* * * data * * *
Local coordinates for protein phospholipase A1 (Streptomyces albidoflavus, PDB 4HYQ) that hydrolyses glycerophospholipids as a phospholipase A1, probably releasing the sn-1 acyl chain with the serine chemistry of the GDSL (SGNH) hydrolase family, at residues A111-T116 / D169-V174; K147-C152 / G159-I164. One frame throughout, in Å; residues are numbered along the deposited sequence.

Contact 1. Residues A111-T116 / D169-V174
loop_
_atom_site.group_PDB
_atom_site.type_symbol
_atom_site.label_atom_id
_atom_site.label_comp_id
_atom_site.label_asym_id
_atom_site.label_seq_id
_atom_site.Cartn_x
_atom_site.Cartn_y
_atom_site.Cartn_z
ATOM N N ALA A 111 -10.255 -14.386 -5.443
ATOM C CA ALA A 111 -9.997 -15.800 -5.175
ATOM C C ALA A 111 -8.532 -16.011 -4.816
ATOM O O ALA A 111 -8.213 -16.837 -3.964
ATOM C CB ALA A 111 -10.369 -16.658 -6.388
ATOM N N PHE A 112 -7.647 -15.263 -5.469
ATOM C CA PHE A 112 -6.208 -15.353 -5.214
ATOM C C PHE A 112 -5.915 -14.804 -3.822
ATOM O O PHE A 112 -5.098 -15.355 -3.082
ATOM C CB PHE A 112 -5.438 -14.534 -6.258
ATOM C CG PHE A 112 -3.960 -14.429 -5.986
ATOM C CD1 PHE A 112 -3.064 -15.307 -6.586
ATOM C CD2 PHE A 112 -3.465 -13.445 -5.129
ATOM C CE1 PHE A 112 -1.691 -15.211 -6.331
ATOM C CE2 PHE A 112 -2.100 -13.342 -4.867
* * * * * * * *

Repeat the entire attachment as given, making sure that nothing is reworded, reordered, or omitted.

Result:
Local coordinates for protein phospholipase A1 (Streptomyces albidoflavus, PDB 4HYQ) that hydrolyses glycerophospholipids as a phospholipase A1, probably releasing the sn-1 acyl chain with the serine chemistry of the GDSL (SGNH) hydrolase family, at residues A111-T116 / D169-V174; K147-C152 / G159-I164. One frame throughout, in Å; residues are numbered along the deposited sequence.

Contact 1. Residues A111-T116 / D169-V174
loop_
_atom_site.group_PDB
_atom_site.type_symbol
_atom_site.label_atom_id
_atom_site.label_comp_id
_atom_site.label_asym_id
_atom_site.label_seq_id
_atom_site.Cartn_x
_atom_site.Cartn_y
_atom_site.Cartn_z
ATOM N N ALA A 111 -10.255 -14.386 -5.443
ATOM C CA ALA A 111 -9.997 -15.800 -5.175
ATOM C C ALA A 111 -8.532 -16.011 -4.816
ATOM O O ALA A 111 -8.213 -16.837 -3.964
ATOM C CB ALA A 111 -10.369 -16.658 -6.388
ATOM N N PHE A 112 -7.647 -15.263 -5.469
ATOM C CA PHE A 112 -6.208 -15.353 -5.214
ATOM C C PHE A 112 -5.915 -14.804 -3.822
ATOM O O PHE A 112 -5.098 -15.355 -3.082
ATOM C CB PHE A 112 -5.438 -14.534 -6.258
ATOM C CG PHE A 112 -3.960 -14.429 -5.986
ATOM C CD1 PHE A 112 -3.064 -15.307 -6.586
ATOM C CD2 PHE A 112 -3.465 -13.445 -5.129
ATOM C CE1 PHE A 112 -1.691 -15.211 -6.331
ATOM C CE2 PHE A 112 -2.100 -13.342 -4.867